A sharp limitation on what could be considered a posthumous work was imposed in the first case directly construing its meaning. In Bartok v. Boosey & Hawkes, Inc., 523 F.2d 941 (2d Cir. 1975), the Second Circuit held that the basic policy behind granting renewal rights (i.e., to provide for the author or the author’s family), would best be served by limiting the category of posthumous works to those not covered by an assignment or contract for exploitation made during the author’s lifetime. The work in question, Bartok’s Concerto for Orchestra, not only had been the subject of such an assignment, but in addition had already been performed on the radio and its score set in printer’s proofs before the composer died. The court of appeals rejected the district court’s definition of posthumous works as those that are technically "unpublished" under the 1909 law—that is, generally not distributed in tangible form prior to the author’s death.
The drafters of the 1976 Act expressly stated their intent to include in Section 304(a) the meaning of "posthumous" given in the Bartok decision. Although the term is not defined in the Act, Copyright Office regulations state:
"[P]osthumous work" means a work that was unpublished on the date of the death of the author and with respect to which no copyright assignment or other contract for exploitation of the work occurred during the author’s lifetime."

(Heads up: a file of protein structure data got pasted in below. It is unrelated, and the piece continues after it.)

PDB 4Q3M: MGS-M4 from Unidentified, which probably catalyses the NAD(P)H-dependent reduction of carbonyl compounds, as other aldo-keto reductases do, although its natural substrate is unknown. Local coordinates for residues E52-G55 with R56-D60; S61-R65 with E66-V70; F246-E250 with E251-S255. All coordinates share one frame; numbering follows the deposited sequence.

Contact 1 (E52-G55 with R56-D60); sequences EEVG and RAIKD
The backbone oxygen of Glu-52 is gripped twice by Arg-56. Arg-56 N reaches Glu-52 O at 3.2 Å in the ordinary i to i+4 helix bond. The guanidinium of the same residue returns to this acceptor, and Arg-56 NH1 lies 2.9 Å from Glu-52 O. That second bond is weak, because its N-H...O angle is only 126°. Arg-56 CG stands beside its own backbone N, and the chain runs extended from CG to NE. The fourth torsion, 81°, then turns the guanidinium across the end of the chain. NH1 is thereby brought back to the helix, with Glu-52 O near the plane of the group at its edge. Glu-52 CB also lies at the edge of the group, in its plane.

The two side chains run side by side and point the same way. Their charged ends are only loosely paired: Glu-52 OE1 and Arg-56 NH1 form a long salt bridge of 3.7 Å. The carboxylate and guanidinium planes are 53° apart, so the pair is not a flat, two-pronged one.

Notwithstanding this definition, the regulations also provide that
"[T]he renewal claim may be registered in the name of the proprietor of the work, as well as in the name of the appropriate claimant under paragraph (f)(1)(iii) of this section [e.g., widow, executor], in any case where a contract for exploitation of the work but no copyright assignment in the work has occurred during the author’s lifetime. However, registration by the Copyright Office in this case should not be interpreted as evidencing the validity of the claim."
On top of all this must be added the Supreme Court's decision in Miller Music Corp. v. Charles Daniels, Inc., 362 U.S. 373 (1960), which held that where the author conveys the renewal term during the original term but dies before the renewal term vests, the renewal term conveyance is void and all rights go by the statute, that is, as detailed above.
With that background, on to Chitty Chitty Bang Bang, one of Ian Fleming's non-James Bond stories. The various transactions are set out in the opinion, but the bottom line is this: Fleming conveyed the renewal term to various parties but died before the renewal term vested. He also died before the work's publication. Plaintiffs argued that the executor of Fleming's estate and had title through them. Defendant argued the work was posthumous and that therefore rights went to the "proprietor," from whom they claimed. Judge Cedarbaum held that because Fleming had assigned rights in the work before his death and had revised versions of it, the work was not posthumous and rights vested ultimately in plaintiffs.